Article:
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London Buildings Turn Green for Grenfell on One Year Anniversary of the Tragedy

Some of London’s most famous landmarks were illuminated in the early hours of Thursday morning, to mark the 1-year anniversary of the devastating Grenfell fire that killed 72 people. 

From 12:54am, the time of the first emergency 999 call on June 14 2017, buildings were lit with green lights — part of the “green for Grenfell” campaign. 

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Grenfell Tower, which is now swathed in white sheetings with the words “Grenfell forever in our hearts” written across the top four floors, was lit up, along with the London Eye, Downing Street, and Kensington Palace. 

Take action: Tell Theresa May to Lead a Genuinely Global Britain by Protecting the World's Poorest People

Other buildings around the capital that were also illuminated include the Cabinet Office, Islington Council, Dover House on Whitehall, and Newham Town Hall in East Ham. The BT Tower in Fitzrovia also displayed the words “Green for Grenfell”.

“We want the nation to keep Grenfell in their consciousness,” said Yvette Williams, from campaign group Justice 4 Grenfell. “The anniversary is about love and support — the fight can start again on Friday and Saturday — and keeping that humanity going on that day.” 

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A vigil was also held at 1:30am on Thursday at a church near the tower, during which the names of all 72 victims were read out. Labour MP David Lammy, who spoke at the service, described it as a “bittersweet” moment of the community celebrating their unity, but mourning those who had been lost. 

Read more: Grenfell Disaster Could Happen Again Due to 'Crowded, Unequal Cities': Report

The community is expected to gather together before a silent march that begins at 7pm. Following the march, families will meet for a community Iftar to break bread with those fasting for Ramadan. 

The “Green for Grenfell” campaign celebrates the spirit of community that has resonated from the very first hours since the fire, and continues today. 

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As news of the fire spread across the country, volunteers flocked from across London and much further afield to support those looking for missing loved ones, those whose homes had been destroyed, and those who found themselves suddenly with nothing. 

Tributes were paid to the around 200 firefighters who risked their lives and worked “through the night to secure the building and to save as many lives as possible,” according to the Fire Brigades Union at the time. 

Read more: Grenfell and Manchester Bombing Volunteers Celebrated in 'Power of Kindness' Photo Series

Donations flooded in to the point that collection centres had to turn turn them away due to lack of space, while other people took to social media to offer assistance however they could — anything from a shower to a place to stay. 

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Grenfell United, a group made up of bereaved families and survivors, wants June 14 to become an annual moment to move forward in the spirit of unity and support those affected by the most deadly domestic blaze in Britain since World War II.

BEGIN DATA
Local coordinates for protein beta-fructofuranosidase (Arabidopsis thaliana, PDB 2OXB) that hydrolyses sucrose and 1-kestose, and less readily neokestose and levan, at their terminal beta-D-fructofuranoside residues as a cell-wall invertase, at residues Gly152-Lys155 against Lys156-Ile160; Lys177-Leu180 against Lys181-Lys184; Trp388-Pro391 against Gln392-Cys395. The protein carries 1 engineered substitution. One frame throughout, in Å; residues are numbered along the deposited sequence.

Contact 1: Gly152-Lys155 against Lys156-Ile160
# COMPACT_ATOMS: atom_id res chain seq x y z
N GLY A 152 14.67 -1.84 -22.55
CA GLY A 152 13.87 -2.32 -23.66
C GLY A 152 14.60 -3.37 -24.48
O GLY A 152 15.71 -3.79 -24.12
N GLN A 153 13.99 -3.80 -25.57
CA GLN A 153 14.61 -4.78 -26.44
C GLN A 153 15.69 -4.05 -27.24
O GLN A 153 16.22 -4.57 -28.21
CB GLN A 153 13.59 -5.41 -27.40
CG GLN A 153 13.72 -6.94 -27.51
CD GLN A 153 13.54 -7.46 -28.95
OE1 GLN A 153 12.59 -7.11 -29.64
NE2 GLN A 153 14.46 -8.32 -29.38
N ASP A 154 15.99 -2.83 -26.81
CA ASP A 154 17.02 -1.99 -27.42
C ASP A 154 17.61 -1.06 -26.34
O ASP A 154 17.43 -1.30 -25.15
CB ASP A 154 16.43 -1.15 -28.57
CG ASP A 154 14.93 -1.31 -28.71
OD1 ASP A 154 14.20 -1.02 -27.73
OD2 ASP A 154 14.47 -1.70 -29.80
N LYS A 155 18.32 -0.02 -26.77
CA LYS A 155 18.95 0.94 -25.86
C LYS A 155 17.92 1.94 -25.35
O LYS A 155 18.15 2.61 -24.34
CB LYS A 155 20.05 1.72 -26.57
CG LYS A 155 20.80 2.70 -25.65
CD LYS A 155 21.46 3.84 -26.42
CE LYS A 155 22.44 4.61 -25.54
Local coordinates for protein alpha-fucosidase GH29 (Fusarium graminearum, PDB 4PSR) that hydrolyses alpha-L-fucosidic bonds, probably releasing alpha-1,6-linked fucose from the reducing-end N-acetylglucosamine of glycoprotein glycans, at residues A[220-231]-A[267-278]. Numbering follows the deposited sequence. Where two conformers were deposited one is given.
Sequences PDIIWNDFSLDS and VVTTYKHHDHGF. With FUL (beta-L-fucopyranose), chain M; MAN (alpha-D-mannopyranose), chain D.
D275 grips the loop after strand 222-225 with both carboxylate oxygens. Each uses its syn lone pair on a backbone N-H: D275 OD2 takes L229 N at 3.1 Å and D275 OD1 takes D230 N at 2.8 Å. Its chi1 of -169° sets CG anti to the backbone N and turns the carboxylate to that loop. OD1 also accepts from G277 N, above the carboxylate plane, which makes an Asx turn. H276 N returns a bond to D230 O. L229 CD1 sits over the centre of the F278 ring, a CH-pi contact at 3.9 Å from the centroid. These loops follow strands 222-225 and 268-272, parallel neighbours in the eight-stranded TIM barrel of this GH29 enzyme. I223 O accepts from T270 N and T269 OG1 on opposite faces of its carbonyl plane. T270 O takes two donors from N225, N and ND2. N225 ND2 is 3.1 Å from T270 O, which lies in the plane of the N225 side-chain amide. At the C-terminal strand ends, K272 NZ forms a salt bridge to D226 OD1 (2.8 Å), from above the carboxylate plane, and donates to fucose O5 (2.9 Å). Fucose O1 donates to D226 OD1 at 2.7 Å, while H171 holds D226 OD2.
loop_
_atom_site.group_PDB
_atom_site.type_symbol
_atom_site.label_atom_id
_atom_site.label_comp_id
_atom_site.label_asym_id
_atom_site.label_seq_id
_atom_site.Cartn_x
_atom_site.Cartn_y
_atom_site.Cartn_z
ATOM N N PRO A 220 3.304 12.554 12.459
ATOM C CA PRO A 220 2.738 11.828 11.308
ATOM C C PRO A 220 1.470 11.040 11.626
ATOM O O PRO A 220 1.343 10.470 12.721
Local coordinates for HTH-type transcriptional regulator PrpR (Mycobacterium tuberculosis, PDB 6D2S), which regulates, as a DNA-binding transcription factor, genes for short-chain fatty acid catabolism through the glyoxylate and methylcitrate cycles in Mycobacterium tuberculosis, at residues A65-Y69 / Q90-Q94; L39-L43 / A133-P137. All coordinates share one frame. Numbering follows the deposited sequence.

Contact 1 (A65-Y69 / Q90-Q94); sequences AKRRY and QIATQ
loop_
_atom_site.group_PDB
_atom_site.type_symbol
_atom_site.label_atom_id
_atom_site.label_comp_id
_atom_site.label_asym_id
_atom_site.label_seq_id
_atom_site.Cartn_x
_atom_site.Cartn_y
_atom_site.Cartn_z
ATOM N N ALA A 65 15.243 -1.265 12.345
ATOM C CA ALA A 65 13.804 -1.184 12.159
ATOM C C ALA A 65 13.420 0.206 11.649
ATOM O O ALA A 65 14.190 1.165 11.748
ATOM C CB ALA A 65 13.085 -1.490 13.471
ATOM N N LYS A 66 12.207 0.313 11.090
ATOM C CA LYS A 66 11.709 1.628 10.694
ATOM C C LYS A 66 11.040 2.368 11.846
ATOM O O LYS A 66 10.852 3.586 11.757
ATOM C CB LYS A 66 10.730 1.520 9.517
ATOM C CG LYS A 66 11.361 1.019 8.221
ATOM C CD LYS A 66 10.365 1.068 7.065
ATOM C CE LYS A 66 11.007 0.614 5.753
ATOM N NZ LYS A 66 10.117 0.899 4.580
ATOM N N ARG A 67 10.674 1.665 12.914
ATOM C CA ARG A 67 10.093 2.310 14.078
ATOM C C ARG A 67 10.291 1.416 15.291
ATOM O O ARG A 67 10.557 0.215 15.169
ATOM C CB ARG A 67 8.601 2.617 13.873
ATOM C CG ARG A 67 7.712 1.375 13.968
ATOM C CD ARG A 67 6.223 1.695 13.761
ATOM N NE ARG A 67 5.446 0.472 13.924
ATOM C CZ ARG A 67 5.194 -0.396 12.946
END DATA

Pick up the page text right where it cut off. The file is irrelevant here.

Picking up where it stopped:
“We could have been the most angry community out there because of what happened, but we’ve chosen to be dignified, be calm,” said Natasha Elcock, one of the last residents to be rescued from the fire, on BBC Radio 4’s “Today” programme. 

“We really went to ensure that we change so much that Grenfell is not remembered because it killed 72 people but because it has a legacy of change — that behaviours change within social housing, the way people are treated, how they are listened to,” she said. 

Read more: 5 Moments from Notting Hill Carnival's Tribute to Grenfell That Prove Londoners Stand Together

The building illuminations are just one of the actions of solidarity in Britain to mark the anniversary. A minute’s silence was also held at midday, with the England football team joining in from the World Cup in Russia. 

On Thursday and Friday, more than 2,000 schoolchildren across the UK will also be singing a charity single, “Grenfell From Today”, inspired by the organisation Cornwall Hugs Grenfell — set up by Cornwall resident Esme Page to offer holidays to those left traumatised by the fire, to help them rebuild new memories. 

The anniversary comes just days after Prime Minister Theresa May wrote an article in the Evening Standard, saying she “will always regret” not meeting the residents of Grenfell Tower after the fire. 

“It was a tragedy unparalleled in recent history and, although many people did incredible work during and after the fire, it has long been clear that the initial response was not good enough,” she wrote. “I include myself in that.” 

Read more: Meet the British Woman Helping Grenfell Tower Survivors 'Make New Memories' in Cornwall

A year since the fire, Metropolitan Police commissioner Cressida Dick, said the tragedy “remains very real, raw, and painful for many people, every day.” 

Some 52 families are reportedly still in temporary accommodation, while 83 are now in permanent homes, according to Kensington and Chelsea Council. But 68 families are still living in “emergency” accommodation — including hotels, serviced apartments, and four households that are staying with family or friends. 

Global Citizen campaigns to achieve the UN’s Global Goals, these include action on putting an end to inequality and creating communities and cities that are sustainable, which also means ensuring everyone has access to adequate housing and shelter. You can join us on these issues by taking action here.